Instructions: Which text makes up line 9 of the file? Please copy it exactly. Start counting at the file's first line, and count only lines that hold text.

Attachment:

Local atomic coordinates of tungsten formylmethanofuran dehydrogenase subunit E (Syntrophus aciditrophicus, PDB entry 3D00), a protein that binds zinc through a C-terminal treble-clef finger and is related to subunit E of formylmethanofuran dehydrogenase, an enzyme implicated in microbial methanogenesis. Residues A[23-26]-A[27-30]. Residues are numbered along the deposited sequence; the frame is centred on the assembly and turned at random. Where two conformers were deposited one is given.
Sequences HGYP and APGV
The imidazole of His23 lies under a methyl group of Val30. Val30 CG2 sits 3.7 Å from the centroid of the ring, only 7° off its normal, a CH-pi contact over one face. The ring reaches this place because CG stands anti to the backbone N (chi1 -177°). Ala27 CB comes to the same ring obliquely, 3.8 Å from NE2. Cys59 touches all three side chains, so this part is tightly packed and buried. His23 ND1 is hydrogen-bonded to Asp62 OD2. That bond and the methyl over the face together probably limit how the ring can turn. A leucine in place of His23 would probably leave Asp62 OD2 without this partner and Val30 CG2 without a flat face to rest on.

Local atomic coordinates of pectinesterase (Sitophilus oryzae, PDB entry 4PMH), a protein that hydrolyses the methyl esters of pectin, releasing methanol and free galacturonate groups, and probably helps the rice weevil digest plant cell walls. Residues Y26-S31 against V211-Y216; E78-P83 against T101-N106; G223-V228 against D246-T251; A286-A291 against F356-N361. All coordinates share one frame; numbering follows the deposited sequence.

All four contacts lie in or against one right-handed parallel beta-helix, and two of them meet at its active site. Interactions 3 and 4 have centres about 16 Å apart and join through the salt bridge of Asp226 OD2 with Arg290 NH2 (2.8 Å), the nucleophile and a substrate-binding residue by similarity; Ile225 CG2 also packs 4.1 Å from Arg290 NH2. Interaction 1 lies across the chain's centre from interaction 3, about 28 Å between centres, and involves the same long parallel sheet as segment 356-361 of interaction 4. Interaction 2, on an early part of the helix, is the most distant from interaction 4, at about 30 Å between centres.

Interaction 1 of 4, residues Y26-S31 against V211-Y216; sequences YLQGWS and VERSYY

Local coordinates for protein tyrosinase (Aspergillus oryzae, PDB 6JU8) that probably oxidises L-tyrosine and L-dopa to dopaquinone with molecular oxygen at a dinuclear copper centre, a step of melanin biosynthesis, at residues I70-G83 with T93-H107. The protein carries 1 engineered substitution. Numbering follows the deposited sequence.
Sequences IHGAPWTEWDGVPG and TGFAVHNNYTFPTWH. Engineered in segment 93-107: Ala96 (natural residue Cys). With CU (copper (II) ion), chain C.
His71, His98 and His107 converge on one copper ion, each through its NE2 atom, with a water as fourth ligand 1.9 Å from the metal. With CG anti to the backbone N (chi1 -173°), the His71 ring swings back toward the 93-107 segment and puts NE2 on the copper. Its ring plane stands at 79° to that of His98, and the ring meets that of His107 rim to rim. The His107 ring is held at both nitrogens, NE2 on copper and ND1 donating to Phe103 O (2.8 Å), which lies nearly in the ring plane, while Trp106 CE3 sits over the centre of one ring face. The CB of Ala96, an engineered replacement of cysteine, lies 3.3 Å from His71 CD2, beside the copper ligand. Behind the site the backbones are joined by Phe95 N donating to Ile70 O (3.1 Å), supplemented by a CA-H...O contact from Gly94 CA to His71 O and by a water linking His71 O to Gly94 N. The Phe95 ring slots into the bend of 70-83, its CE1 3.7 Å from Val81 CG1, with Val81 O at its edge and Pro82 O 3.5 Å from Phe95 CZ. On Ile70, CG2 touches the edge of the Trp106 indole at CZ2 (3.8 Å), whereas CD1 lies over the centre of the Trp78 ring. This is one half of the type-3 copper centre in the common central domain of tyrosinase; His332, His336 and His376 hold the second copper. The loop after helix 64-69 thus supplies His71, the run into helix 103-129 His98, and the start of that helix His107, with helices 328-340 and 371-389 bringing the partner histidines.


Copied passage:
His71, His98 and His107 converge on one copper ion, each through its NE2 atom, with a water as fourth ligand 1.9 Å from the metal. With CG anti to the backbone N (chi1 -173°), the His71 ring swings back toward the 93-107 segment and puts NE2 on the copper. Its ring plane stands at 79° to that of His98, and the ring meets that of His107 rim to rim. The His107 ring is held at both nitrogens, NE2 on copper and ND1 donating to Phe103 O (2.8 Å), which lies nearly in the ring plane, while Trp106 CE3 sits over the centre of one ring face. The CB of Ala96, an engineered replacement of cysteine, lies 3.3 Å from His71 CD2, beside the copper ligand. Behind the site the backbones are joined by Phe95 N donating to Ile70 O (3.1 Å), supplemented by a CA-H...O contact from Gly94 CA to His71 O and by a water linking His71 O to Gly94 N. The Phe95 ring slots into the bend of 70-83, its CE1 3.7 Å from Val81 CG1, with Val81 O at its edge and Pro82 O 3.5 Å from Phe95 CZ. On Ile70, CG2 touches the edge of the Trp106 indole at CZ2 (3.8 Å), whereas CD1 lies over the centre of the Trp78 ring. This is one half of the type-3 copper centre in the common central domain of tyrosinase; His332, His336 and His376 hold the second copper. The loop after helix 64-69 thus supplies His71, the run into helix 103-129 His98, and the start of that helix His107, with helices 328-340 and 371-389 bringing the partner histidines.